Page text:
How TV OEMs Got Smart by Watching the Mobile Industry

At CES 2010, the entire TV industry seemed to think 3-D’s time had come. After all, Avatar‘s record-breaking run was still unfolding and theatergoers were donning 3-D glasses in droves, and to the industry, there seemed no better time to push the technology into the home.

Too bad consumers didn’t see it this way. Shipments disappointed, and many consumers became convinced  they’d never want to watch 3-D in their homes.

The biggest blame is with the CE industry, which did a lousy job of educating consumers about the simple fact that 3-D-capable doesn’t mean always-on 3-D, and that’s an important distinction lost on most consumers, since no one — well almost no one — wants to watch 3-D all the time.

The industry knew it had to look elsewhere as the clock ticked on rising HD market saturation. Fortunately, the groundwork for a new model for hardware had been laid by the mobile handset brethren, and now many in the TV industry have seen the light.

If you have any doubt that big-time TV OEMs are taking cues from the smartphone market, see these words from BK Yoon, President of Samsung Displays, in this article from Silicon Republic:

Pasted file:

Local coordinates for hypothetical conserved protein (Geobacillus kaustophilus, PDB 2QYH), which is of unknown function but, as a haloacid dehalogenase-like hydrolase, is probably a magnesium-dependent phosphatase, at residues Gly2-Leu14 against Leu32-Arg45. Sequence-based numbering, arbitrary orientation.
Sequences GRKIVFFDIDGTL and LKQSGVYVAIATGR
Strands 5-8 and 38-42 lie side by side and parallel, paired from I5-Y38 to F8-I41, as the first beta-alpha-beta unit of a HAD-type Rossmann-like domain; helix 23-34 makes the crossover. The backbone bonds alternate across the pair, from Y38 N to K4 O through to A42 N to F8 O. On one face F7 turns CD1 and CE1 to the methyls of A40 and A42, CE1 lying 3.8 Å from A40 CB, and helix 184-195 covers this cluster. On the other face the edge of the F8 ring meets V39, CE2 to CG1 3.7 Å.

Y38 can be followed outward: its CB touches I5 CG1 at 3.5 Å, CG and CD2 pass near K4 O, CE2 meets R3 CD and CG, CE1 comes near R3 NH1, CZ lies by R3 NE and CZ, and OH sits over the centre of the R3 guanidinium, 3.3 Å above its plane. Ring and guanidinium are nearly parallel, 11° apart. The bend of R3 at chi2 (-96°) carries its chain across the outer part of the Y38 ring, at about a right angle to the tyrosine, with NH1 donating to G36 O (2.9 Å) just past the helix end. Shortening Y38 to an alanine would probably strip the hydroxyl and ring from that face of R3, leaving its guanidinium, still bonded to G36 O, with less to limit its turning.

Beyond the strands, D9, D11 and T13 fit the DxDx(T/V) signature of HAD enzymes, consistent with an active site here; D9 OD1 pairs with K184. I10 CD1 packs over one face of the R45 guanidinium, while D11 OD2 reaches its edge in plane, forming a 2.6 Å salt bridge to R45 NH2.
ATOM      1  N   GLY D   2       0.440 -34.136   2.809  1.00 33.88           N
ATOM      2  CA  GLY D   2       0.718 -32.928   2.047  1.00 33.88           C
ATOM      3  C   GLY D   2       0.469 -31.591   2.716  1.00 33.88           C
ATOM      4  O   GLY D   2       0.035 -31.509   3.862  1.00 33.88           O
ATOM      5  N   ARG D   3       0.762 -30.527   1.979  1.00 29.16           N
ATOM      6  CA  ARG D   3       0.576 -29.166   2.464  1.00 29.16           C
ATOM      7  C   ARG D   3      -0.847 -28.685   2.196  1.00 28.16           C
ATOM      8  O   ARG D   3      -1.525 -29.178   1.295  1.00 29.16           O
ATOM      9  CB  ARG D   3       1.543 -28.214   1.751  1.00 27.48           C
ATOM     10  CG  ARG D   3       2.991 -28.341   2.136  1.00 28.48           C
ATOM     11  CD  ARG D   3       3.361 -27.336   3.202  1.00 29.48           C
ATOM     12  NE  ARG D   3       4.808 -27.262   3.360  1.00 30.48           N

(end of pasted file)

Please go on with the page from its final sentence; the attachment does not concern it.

“If you think about the traditional telephone and the smartphones we all have today, I believe that TV will see as dramatic a reinvention as the telephone. In 2011, we just watch TV that was prescribed, but TV is changing fast and people will choose to watch what’s relevant to them. TV’s reinvention has already begun.”

So what did Yoon and others learn from the handset market? It’s simple: By adding additional processing, connectivity and software platforms for development of applications, you can fundamentally shift a market’s entire business model. Previous to what Apple did with the iPhone, the carriers largely called all the shots in the mobile market. Today, I’d say Google and Apple are almost on equal footing.

Looking at the TV market, Samsung gets this and is already negotiating direct deals with content providers to put paid content on their smart TVs. And there are others are asking for application and content service revenue splits, and are no doubt also looking at advertising revenues.

Being a smart TV OEM is a long way from just shipping boxes, whether they’re 3-D or not.

If you’d like more analysis on how smart TV’s fundamentally shift the business model in the TV market, see my weekly update at GigaOM Pro (subscription required).

Image source: flickr user ETC@USC

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